Apr 24, 2014 7:43 PM by Tony Spehar

Former east side gang member speaks out about recent violence in Pueblo

PUEBLO - The recent spree of gang violence, six drive-by shootings and a house fire caused by arson, has one former gang member calling for the people of Pueblo to take action.

Court documents obtained by News 5 on Thursday show that Pueblo Police believe the violence was sparked by conflict between top leaders of the Latin Aces and the Bessemer Street Locos.

"The rivalry between Bessemer and the east side right now has kind of overblown," described Rudy "Reddog" Balles, a former gang member. "Because our community hasn't come together to address these illnesses that have been plaguing our community and now we're facing an overflow of this violence and the young people that are involved in theses gangs."

Balles grew up on Pueblo's east side.

"I grew up here in Pueblo, experienced this violence in my family as well," he said. "I've lost a sister, I've lost many family members."

A troubled life at home lead him to a gang, he said that's how most young people end up in gangs.

"A lot of time these gangs are adopted families," he explained. "Extended families to people who have lost a lot of support in their own circle."

But Balles was able to turn his life around, now he's trying to help others do the same thing and to prevent young people from joining gangs. He said the focus needs to be on education, to give young people pride and the tools to build a better life. He now attends CSU-Pueblo, there he's gathered a group of fellow students willing to hit the streets and reach-out to those in need.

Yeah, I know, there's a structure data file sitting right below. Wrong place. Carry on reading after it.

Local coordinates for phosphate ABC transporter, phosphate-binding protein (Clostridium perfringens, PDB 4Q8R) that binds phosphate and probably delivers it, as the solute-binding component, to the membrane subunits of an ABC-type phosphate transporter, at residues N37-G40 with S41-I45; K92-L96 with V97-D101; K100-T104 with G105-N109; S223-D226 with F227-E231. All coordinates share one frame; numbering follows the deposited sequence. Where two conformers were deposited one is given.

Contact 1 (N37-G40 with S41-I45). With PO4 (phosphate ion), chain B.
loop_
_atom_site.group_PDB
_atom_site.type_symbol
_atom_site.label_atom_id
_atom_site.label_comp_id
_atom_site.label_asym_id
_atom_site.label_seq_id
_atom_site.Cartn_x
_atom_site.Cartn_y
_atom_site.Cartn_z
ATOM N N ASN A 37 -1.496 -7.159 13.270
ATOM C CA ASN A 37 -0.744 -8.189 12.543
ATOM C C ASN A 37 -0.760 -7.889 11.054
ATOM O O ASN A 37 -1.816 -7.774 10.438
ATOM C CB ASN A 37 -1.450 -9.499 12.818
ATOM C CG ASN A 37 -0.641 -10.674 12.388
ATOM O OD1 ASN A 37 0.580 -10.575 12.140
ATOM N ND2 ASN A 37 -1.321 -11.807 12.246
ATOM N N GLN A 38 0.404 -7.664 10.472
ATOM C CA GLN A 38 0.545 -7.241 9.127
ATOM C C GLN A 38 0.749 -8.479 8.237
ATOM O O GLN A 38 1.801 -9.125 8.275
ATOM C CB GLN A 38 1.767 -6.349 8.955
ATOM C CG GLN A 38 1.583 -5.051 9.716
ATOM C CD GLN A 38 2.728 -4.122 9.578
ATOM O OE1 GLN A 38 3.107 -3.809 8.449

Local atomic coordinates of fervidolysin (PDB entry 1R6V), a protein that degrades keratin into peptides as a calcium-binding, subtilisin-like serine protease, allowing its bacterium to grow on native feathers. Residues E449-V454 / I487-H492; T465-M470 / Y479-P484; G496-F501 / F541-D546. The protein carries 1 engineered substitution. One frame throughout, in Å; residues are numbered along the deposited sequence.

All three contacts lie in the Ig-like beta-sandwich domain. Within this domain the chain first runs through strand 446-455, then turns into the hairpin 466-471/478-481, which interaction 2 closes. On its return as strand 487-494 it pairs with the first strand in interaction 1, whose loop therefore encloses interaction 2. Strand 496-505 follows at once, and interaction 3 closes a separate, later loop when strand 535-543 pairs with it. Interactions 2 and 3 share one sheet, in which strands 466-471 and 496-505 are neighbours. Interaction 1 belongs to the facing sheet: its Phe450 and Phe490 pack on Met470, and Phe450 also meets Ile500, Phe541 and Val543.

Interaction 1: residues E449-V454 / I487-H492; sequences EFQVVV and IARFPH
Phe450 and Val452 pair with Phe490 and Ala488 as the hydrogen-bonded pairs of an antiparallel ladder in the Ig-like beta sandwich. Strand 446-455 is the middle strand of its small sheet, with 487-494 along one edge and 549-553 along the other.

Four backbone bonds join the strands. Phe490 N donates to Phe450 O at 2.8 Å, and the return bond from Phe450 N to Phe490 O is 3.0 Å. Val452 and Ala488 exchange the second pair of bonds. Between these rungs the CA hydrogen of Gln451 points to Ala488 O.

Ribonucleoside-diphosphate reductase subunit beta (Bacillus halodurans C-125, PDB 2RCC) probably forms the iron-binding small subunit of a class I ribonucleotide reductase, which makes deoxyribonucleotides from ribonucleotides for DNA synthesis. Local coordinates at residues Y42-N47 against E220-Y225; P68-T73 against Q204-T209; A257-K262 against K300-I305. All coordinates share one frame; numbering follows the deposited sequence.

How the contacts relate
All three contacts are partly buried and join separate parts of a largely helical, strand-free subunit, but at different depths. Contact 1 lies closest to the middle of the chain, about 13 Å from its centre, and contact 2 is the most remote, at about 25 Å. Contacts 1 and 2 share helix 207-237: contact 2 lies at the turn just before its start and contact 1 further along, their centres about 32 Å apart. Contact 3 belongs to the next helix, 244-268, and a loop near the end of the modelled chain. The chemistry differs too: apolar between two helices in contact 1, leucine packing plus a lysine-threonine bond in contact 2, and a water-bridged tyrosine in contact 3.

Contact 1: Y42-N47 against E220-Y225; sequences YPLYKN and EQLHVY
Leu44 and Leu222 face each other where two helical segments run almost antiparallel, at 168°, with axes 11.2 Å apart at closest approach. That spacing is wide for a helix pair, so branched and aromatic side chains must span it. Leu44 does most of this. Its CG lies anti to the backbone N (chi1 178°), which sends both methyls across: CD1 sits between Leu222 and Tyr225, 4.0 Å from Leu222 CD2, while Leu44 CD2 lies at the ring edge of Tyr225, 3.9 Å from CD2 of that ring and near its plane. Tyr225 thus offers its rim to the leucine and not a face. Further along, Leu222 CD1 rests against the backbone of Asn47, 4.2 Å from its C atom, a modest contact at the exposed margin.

"You go back to your own town, there's gangs everywhere, it's just not based in Pueblo," described Eduardo Garibay, a CSU-Pueblo student from Greeley. "That's why it comes to your state of mind to want to help to do something about it."

But Rudy Balles said the entire community needs to help if the gang problem is to be solved. He wants to push city, county and state leaders to devote more resources to gang intervention as well as fixing up the community to restore pride to the neighborhoods.

"I think that we address the violence in every community," he explained. "It's not just about poor people, it's not just about Chicanos and it's not just one part of town, nor is it about one gang."

He said he's an example of why nobody should be considered a lost cause.

"By no means because you're in a gang are you lost," Balles said. "I think people change lives many times in their life, their identities and who they'll be."

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